New JTS Ethics Center: Can We All Just Get Along?
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New JTS Ethics Center: Can We All Just Get Along?

Amy Sara Clark writes about politics and education. A Columbia Journalism School graduate, she's worked at CBS News, The Journal News, The Jersey Journal, Mom365, JTA and Prospect Heights Patch. She comes to journalism from academia where she earned a master's degree in European History with a focus on Vichy France.

An interfaith justice march co-organized by JTS two years ago. Left, Rabbi Stephanie Ruskay. Photos courtesy of JTS
An interfaith justice march co-organized by JTS two years ago. Left, Rabbi Stephanie Ruskay. Photos courtesy of JTS

They may be tilting at windmills, given today’s hyper-polarized society, but a rabbi, a professor, a commodities trader and a Broadway producer have teamed up with the Jewish Theological Seminary to create a new center aimed at re-educating Americans about how to talk to one another.

The Hendel Center for Ethics and Justice has the mission of helping the Conservative movement’s flagship institution create leaders who consider civic engagement to be at the core of Judaism.

The center is an expansion of an effort that was started a few years ago by Rabbi Stephanie Ruskay and Professor Yonatan Brafman, who were both interested in expanding the seminary’s focus on ethics and social justice work.

Last month, JTS announced that a Larchmont couple, Ruth and Stephen Hendel, had made enough of a donation to create and endow an official center. (They prefer not to make public the amount of the donation.)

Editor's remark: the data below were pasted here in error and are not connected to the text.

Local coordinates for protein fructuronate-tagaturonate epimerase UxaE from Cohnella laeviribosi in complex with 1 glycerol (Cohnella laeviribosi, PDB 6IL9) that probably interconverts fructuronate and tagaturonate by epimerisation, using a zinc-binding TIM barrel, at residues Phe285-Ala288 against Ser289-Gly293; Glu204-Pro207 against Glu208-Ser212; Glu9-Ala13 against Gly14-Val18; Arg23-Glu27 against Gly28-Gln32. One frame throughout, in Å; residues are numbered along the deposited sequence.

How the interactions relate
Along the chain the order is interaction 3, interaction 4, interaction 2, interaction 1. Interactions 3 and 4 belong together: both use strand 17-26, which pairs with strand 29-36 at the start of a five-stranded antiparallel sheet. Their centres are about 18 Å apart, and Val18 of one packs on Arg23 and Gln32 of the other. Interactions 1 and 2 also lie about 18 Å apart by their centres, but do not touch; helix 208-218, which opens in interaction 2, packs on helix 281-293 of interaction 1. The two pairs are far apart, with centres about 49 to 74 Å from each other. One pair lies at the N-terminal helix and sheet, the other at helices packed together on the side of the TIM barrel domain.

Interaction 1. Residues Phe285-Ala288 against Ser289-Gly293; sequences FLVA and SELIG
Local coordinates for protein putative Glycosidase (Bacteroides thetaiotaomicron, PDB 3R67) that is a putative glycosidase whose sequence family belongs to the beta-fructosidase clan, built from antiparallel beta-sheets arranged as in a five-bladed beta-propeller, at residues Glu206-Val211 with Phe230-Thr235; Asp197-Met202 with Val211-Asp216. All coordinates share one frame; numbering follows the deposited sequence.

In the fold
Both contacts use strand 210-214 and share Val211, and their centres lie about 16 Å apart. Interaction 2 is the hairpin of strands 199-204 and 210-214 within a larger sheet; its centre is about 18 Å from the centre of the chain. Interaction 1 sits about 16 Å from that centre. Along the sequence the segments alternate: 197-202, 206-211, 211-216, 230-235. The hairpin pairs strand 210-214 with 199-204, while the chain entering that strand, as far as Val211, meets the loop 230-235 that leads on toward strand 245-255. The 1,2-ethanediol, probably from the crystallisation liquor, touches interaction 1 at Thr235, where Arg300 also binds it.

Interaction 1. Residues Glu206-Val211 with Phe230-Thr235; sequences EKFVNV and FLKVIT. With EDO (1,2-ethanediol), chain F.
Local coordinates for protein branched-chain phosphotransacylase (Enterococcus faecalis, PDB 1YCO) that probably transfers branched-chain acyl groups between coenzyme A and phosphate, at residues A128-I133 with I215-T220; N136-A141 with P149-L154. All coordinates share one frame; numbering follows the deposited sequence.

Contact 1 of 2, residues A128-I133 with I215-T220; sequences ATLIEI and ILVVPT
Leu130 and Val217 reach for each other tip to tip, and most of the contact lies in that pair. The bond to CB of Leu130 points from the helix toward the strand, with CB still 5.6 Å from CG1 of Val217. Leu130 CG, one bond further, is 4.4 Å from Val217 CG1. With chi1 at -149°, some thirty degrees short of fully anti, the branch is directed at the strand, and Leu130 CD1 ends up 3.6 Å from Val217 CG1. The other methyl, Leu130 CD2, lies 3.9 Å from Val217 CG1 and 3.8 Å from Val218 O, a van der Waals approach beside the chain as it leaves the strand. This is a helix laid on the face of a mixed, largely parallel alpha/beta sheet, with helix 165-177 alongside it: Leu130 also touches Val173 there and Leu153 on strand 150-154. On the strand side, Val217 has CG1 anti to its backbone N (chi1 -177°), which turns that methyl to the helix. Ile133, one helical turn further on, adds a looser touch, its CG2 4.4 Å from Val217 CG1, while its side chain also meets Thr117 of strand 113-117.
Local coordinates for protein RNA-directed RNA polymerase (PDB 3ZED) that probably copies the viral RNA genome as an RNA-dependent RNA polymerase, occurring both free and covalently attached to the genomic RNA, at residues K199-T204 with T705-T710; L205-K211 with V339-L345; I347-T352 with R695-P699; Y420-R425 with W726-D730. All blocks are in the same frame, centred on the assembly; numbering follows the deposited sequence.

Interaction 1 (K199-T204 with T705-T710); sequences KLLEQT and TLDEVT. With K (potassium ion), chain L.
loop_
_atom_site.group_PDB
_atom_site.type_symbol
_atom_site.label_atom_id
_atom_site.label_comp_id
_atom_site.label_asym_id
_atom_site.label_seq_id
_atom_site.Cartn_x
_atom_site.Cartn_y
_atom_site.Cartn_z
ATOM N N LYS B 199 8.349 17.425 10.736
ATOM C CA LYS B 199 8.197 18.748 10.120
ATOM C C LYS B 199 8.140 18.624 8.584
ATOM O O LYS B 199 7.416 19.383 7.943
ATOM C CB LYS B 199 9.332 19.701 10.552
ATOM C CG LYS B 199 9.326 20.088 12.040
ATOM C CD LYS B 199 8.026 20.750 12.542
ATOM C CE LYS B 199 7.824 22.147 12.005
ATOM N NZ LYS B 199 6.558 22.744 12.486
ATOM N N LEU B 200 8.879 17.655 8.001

The new center, which Ruskay and Brafman are currently operating from their faculty offices, will have a brick-and-mortar home as soon as JTS completes an overhaul of the campus.

“Social justice, justice and ethics were all key parts of what I was looking for in becoming a religious leader,” Rabbi Ruskay, a JTS alumna, told The Jewish Week in a telephone interview that also included Brafman. “I really came back here … to make JTS a place where we are talking about ethics and justice and training lay leaders, academics and clergy to both think about the issues of the day, bring Jewish texts to bear [on them] and then be wise about: How do you organize for change as you bring your tradition to the real world?”

Brafman added, “It’s not an academic department like Jewish law or Jewish ethics or Bible or Talmud. … This is broader than that. This is thinking about both what’s going on in academic classes and the interfaith area of the Jewish ethics program as well as [offering] practicums, trainings, public events — and that’s what putting it under the rubric of a center does.”

He added that the Hendel gift will allow them “to exponentially extend the work that we’ve been doing” and “take all of these moving parts that have been evolving … and really weld them together.”

The center will also work with graduates, added Rabbi Ruskay. “There are so many talented alumni … who are now out serving and are saying: ‘These are tough times we’re in, there’s a lot of divisiveness, a lot of incivility.’ The center has an opportunity to contribute to how we talk to each other about the most significant issues of the day.”

In this post-2016-presidential-elections era, civic engagement has become a national preoccupation.

The Jewish Education Project’s 2017 annual conference, for example, was devoted to civic engagement with panels on not just how to teach it in a Jewish context but also on how Jewish wisdom, tradition and values can contribute to improving the broader societies in which Jews live.

Stephen Hendel, a commodities trader who has produced, with his wife, Ruth, productions including “Fela!” about Nigerian world music star and activist Fela Kuti, “Ain’t Too Proud” about The Temptations, “Beetlejuice,” “Burn This” and “Fiddler on the Roof in Yiddish,” told The Jewish Week: “We’re in a period of enormous … ethno-nationalism, with a lot of challenges. … It seemed to Ruth and me that a return to the core ethical and justice teachings of Judaism would be a strong way of reorienting Judaism and once again having that message be part of the core conversation of Conservative Judaism.”

 

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